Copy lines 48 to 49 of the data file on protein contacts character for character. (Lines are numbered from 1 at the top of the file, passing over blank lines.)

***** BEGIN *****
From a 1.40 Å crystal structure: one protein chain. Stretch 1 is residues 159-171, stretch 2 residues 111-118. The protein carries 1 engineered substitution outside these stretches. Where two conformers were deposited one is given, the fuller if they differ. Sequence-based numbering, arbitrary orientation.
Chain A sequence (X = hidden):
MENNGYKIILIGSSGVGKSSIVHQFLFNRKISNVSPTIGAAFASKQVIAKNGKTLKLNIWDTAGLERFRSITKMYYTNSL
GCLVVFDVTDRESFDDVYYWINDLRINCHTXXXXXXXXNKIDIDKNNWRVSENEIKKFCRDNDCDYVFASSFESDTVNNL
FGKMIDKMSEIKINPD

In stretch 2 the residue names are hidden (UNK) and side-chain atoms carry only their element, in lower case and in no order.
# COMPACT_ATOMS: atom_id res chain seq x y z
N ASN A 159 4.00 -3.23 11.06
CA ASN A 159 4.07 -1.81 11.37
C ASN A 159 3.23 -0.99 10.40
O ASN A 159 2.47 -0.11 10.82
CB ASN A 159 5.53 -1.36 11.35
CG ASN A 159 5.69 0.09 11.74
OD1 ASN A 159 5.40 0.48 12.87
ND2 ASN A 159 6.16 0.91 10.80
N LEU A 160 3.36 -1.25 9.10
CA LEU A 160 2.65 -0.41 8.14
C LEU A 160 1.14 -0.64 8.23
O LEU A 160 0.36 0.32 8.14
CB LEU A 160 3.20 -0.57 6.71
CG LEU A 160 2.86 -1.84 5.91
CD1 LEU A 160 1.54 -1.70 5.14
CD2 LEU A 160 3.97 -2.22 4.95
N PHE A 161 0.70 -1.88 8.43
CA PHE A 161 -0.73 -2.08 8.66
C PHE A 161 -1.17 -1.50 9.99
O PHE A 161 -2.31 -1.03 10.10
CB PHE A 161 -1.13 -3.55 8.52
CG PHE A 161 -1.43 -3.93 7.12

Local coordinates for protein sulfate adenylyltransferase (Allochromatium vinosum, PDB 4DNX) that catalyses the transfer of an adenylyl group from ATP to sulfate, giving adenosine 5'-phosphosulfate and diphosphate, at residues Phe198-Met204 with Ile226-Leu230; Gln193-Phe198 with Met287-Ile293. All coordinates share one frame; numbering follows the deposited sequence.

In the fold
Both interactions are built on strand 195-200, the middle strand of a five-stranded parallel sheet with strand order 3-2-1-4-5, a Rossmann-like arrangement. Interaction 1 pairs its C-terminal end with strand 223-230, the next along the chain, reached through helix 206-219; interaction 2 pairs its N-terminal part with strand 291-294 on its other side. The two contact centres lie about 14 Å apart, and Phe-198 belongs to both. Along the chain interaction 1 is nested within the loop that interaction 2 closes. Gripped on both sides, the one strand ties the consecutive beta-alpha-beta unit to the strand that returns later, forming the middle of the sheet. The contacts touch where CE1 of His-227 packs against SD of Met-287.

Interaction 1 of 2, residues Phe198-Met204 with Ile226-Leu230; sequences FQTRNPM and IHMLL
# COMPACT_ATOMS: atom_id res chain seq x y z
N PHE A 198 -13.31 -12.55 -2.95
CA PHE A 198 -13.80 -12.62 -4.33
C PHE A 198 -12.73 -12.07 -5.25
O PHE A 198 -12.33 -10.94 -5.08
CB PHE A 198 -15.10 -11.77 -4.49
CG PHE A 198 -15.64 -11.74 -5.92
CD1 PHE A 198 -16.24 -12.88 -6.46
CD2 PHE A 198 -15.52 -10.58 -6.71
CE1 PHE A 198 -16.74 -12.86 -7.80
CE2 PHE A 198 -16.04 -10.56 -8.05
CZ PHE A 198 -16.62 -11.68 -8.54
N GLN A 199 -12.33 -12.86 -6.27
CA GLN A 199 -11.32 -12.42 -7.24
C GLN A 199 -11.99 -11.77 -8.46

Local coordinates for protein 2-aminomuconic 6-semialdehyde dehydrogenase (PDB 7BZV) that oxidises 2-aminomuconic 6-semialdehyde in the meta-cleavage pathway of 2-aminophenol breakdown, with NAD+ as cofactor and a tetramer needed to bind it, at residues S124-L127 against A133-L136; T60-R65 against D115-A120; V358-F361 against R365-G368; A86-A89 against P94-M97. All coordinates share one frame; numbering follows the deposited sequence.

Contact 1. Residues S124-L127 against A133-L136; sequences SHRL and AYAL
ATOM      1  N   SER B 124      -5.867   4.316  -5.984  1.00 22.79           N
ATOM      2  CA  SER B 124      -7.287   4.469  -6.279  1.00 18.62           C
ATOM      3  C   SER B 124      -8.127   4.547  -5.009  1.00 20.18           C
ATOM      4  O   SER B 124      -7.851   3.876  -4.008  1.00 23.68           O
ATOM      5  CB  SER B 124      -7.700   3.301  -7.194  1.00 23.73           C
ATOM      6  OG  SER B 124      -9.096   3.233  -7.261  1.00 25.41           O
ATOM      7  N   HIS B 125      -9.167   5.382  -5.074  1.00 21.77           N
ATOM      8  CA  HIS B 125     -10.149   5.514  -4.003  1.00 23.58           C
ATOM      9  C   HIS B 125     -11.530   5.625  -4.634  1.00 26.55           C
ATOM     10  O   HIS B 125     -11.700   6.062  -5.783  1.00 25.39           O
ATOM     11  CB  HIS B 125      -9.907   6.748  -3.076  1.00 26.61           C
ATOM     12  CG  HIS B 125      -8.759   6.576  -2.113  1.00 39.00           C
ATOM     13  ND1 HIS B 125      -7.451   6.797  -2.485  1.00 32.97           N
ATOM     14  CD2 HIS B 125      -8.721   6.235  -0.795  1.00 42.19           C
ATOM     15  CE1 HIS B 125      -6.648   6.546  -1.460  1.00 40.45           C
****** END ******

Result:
C GLN A 199 -11.99 -11.77 -8.46

Local coordinates for protein 2-aminomuconic 6-semialdehyde dehydrogenase (PDB 7BZV) that oxidises 2-aminomuconic 6-semialdehyde in the meta-cleavage pathway of 2-aminophenol breakdown, with NAD+ as cofactor and a tetramer needed to bind it, at residues S124-L127 against A133-L136; T60-R65 against D115-A120; V358-F361 against R365-G368; A86-A89 against P94-M97. All coordinates share one frame; numbering follows the deposited sequence.